Flexible Manufacturing Systems
1. What is an FMS?
What Makes It Flexible?
2. FMS Components
Material Handlingand Storage System
3. FMS Applications and Benefits
4. FMS Planning and Implementation Issues
FMS Planning and Design Issues
FMS Operational Issues
5. QuantitativeAnalysisof Flexible ManufacturingS ystems
Extended Bottleneck Model
Sizing the FMS
What the Equations Tell Us
The flexible manufacturing system (FMS) was identified in machine the last chapter as one of the cell types used to implement group technology. It is most automated and technologically scheme sophisticated of the GT cells. In our classification for manufacturing system (Section 13.2), an FMS typically possesses multiple automated stations and is capable of variable routings among stations (type II A).1 Its flexibility allows it to operate as a mixed model system (case X for part or product variety). An FMS integrates into one highly automated manufacturing system many of the concepts and technologies discussed in previous chapters, including: flexible automation (Section 1.3.1), CNC machines (Chapters 6 and 14),distributed computer control (Section 6.3), automated material handling and storage (Chapters 10 and ll).and group technology (Chapter 15).The concept for FMSs originated in Britain in the early 1960s (Historical Note 16.1).The first FMS installations in the United States were made starting around 19b7.These initial systems performed machining operations on families of parts using NC machine tools.
FMS technology can be applied in situations similar to those identified for group technology and cellular manufacturing; specifically,
Presently, the plant either (1) produces parts in batches or (2) uses manned GT cells and management wants to automate .
It must be possible to group a portion of the parts made in the plant into part families. whose similarities permit them to be processed on the machines in the FMS.
Part similarities can be interpreted to mean that (1) the parts belong to a common product, and/or (2) the parts possess similar geometries. In either case. the processing requirements of the parts must be sufficiently similar to allow them to be made on the FMS.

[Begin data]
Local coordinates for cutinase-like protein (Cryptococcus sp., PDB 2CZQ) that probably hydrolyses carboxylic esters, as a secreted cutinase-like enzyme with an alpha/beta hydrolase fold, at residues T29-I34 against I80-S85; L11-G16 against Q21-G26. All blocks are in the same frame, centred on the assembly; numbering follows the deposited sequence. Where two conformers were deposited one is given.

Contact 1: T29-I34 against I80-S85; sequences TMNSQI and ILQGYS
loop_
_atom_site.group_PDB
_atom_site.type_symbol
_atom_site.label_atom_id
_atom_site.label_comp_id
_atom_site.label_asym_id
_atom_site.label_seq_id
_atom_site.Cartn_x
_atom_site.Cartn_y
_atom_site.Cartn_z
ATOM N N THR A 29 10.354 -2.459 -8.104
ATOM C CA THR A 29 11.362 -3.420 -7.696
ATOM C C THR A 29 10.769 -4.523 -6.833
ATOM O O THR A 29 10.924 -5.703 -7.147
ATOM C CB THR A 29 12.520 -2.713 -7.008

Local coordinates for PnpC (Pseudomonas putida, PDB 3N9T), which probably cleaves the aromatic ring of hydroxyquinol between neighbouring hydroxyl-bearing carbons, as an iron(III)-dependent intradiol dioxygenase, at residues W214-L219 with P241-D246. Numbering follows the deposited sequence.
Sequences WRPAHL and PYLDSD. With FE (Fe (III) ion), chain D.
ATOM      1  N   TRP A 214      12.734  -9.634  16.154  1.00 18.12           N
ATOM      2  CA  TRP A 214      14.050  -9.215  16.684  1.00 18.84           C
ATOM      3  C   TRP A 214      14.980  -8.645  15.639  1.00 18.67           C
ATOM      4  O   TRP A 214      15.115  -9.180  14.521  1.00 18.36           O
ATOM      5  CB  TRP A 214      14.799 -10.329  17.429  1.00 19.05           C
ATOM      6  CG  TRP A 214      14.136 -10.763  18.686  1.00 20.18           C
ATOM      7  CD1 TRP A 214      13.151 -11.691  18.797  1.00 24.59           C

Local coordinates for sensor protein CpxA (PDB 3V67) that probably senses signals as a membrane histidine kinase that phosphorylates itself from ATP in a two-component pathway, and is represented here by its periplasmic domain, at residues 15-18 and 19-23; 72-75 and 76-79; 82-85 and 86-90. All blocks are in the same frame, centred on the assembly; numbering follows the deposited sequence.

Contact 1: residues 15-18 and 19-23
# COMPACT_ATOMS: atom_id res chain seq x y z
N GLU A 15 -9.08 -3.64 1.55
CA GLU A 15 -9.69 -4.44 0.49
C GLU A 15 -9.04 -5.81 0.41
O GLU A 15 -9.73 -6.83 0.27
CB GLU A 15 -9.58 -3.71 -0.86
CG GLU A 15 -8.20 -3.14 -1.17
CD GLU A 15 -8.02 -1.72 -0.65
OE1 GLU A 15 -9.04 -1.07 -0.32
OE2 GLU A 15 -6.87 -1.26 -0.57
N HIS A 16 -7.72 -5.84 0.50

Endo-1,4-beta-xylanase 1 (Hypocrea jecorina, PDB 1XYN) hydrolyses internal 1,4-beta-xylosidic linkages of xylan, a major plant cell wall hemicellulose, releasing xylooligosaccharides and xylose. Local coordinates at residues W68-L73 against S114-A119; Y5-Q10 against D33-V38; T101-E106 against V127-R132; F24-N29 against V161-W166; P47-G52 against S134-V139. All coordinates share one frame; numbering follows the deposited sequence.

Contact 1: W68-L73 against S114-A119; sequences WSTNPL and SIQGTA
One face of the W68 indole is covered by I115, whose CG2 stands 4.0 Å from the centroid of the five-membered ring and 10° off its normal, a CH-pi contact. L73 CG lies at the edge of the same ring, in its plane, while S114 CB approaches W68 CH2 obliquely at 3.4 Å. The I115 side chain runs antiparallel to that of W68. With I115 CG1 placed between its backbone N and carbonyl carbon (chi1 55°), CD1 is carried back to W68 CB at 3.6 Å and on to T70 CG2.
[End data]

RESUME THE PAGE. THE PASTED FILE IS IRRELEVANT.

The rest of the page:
The parts or products made by the facility are in the mid-volume, mid-variety production range. The appropriate production volume range is 500075,000 part/yr. If annual production is below this range, than FMS is likely to be an expensive alternative. If' production volume is above this range, then a more specialized production system should probably be considered
The differences between implementing a manually operated machine cell and installing an FMS are: (1) the FMS requires a significantly greater capital investment because new equipment is being installed rather than existing equipment being rearranged. and (2) the FMS is technologically more sophisticated for the human resources who must make it work. However, the potential benefits are substantial. The benefits that can be expected from an FMS include:
increased machine utilization
fewer machines required
reduction in factory floor space required
greater responsiveness to change
reduced inventory requirements
lower manufacturing lead times
reduced direct labor requirements and higher labor productivity
opportunity for unattended production
We elaborate on these benefits in Section 16.3.2.
In this chapter, we define and discuss flexible FMSs: what makes them flexible, their components, their applications, and considerations for implementing the technology. In the final section, we present a mathematical model for assessing the performance of FMSs.
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